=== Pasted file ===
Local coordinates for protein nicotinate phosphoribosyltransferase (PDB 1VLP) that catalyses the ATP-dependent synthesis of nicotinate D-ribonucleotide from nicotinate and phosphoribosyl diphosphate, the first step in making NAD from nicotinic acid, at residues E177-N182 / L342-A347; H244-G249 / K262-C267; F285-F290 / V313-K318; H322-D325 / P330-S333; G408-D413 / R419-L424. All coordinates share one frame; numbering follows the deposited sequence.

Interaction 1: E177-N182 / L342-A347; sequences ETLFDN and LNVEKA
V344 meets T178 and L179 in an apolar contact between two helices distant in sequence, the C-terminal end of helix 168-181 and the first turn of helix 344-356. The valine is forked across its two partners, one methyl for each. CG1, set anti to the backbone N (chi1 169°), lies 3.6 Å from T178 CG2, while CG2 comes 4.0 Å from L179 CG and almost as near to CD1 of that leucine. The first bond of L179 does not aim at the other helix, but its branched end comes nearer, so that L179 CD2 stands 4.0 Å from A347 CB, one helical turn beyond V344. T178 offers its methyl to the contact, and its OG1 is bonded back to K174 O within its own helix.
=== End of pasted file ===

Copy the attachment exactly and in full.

Local coordinates for protein nicotinate phosphoribosyltransferase (PDB 1VLP) that catalyses the ATP-dependent synthesis of nicotinate D-ribonucleotide from nicotinate and phosphoribosyl diphosphate, the first step in making NAD from nicotinic acid, at residues E177-N182 / L342-A347; H244-G249 / K262-C267; F285-F290 / V313-K318; H322-D325 / P330-S333; G408-D413 / R419-L424. All coordinates share one frame; numbering follows the deposited sequence.

Interaction 1: E177-N182 / L342-A347; sequences ETLFDN and LNVEKA
V344 meets T178 and L179 in an apolar contact between two helices distant in sequence, the C-terminal end of helix 168-181 and the first turn of helix 344-356. The valine is forked across its two partners, one methyl for each. CG1, set anti to the backbone N (chi1 169°), lies 3.6 Å from T178 CG2, while CG2 comes 4.0 Å from L179 CG and almost as near to CD1 of that leucine. The first bond of L179 does not aim at the other helix, but its branched end comes nearer, so that L179 CD2 stands 4.0 Å from A347 CB, one helical turn beyond V344. T178 offers its methyl to the contact, and its OG1 is bonded back to K174 O within its own helix.